“The most unfortunate of the popes”, the Sack of Rome, the Split with England, and a waffling indecisive Pope. In this episode of Habemus Papam, Fr. Conrad Murphy discusses the papacy of Pope Clement VII, born Giulio de’Medici on May 26, 1478. Pope Clement VII succeeded Adrian VI, who you can listen about here.
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Giulio de’Medici’s birth had tragic circumstances. One month after his birth, his father, Giuliano de Medici, died in the Florence Cathedral by a murderer from enemies of the Medici family. This event is known as “The Pazzi Conspiracy”. Giulio received an education from Lorenzo the Magnificent, his uncle, along side his cousin, the future Pope Leo X.
Pope Leo X
In March 1513, Giulio’s cousin became Pope Leo X and he named Giulio Archbishop of Florence. Cardinal Giulio commissioned Raphel’s Transfiguration in 1520.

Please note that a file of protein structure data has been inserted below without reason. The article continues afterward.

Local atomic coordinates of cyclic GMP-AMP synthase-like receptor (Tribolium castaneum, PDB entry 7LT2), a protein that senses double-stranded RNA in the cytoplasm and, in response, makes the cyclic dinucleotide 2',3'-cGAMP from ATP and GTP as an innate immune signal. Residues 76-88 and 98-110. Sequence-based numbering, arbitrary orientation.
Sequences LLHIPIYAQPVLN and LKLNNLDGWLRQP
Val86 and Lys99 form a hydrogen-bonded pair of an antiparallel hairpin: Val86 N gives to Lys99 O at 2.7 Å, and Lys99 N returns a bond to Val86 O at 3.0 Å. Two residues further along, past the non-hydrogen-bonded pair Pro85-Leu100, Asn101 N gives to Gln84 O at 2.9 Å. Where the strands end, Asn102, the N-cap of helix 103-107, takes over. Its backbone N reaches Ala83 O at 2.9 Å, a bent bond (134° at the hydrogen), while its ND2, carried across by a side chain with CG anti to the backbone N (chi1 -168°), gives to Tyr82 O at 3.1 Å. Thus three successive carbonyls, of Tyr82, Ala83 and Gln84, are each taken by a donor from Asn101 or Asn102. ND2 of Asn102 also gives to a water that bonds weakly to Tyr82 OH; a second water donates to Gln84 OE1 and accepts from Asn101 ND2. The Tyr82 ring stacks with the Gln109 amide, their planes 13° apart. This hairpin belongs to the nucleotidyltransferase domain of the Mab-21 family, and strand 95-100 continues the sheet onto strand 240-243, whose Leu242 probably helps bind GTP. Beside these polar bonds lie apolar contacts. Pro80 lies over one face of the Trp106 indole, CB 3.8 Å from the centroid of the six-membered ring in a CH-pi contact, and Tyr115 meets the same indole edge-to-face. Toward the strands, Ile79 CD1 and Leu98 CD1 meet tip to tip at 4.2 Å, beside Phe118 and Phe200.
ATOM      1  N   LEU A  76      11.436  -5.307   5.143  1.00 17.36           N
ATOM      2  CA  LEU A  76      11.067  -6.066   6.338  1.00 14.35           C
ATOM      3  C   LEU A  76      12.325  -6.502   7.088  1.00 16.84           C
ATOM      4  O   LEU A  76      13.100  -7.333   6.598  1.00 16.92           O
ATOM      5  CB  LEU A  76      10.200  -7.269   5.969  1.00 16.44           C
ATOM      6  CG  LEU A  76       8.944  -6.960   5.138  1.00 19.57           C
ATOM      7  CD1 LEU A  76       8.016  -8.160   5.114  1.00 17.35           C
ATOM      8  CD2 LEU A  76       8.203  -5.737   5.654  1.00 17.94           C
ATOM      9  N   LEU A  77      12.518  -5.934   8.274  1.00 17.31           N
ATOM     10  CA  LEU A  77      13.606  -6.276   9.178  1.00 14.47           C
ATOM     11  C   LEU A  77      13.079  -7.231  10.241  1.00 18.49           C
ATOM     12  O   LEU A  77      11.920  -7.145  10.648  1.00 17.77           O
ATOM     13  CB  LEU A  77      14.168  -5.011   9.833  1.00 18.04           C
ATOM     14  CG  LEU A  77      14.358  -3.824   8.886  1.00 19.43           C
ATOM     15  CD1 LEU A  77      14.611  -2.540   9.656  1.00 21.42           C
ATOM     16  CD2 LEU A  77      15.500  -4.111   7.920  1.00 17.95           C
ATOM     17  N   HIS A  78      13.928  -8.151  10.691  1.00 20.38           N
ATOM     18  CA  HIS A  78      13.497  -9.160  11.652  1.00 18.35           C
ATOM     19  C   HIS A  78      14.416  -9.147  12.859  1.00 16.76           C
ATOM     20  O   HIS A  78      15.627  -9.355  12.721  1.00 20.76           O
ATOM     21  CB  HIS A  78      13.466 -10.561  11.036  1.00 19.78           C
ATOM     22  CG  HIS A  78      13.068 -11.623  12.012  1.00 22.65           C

Adrian VI succeeded Leo X and Adrian VI died on September 15, 1523. The papal conclave elected Cardinal Giulio and he took the name Pope Clement VII. During Pope Clement VII papacy, King Henry VIII of England sought an annulment for his marriage to Catherine of Aragon. Clement VII refused. Henry persuaded Clement to appoint Thomas Cranmer as Archbishop of Canterbury. Cranmer did not agree with the oath to papal allegiance, and so, after he was appointed, he granted the annulment. Pope Clement VII excommunicated Henry and Cranmer.
On December 10, 1533, Clement VII returned to Rome from a trip and complained of stomach problems and had a fever. Days before his death, he told Michelangelo to paint The Last Judgment above the altar in the Sistine Chapel. Clement VII died on September 25, 1534. His successor was Pope Paul III.
Thank you for listening to this episode of Habemus Papam.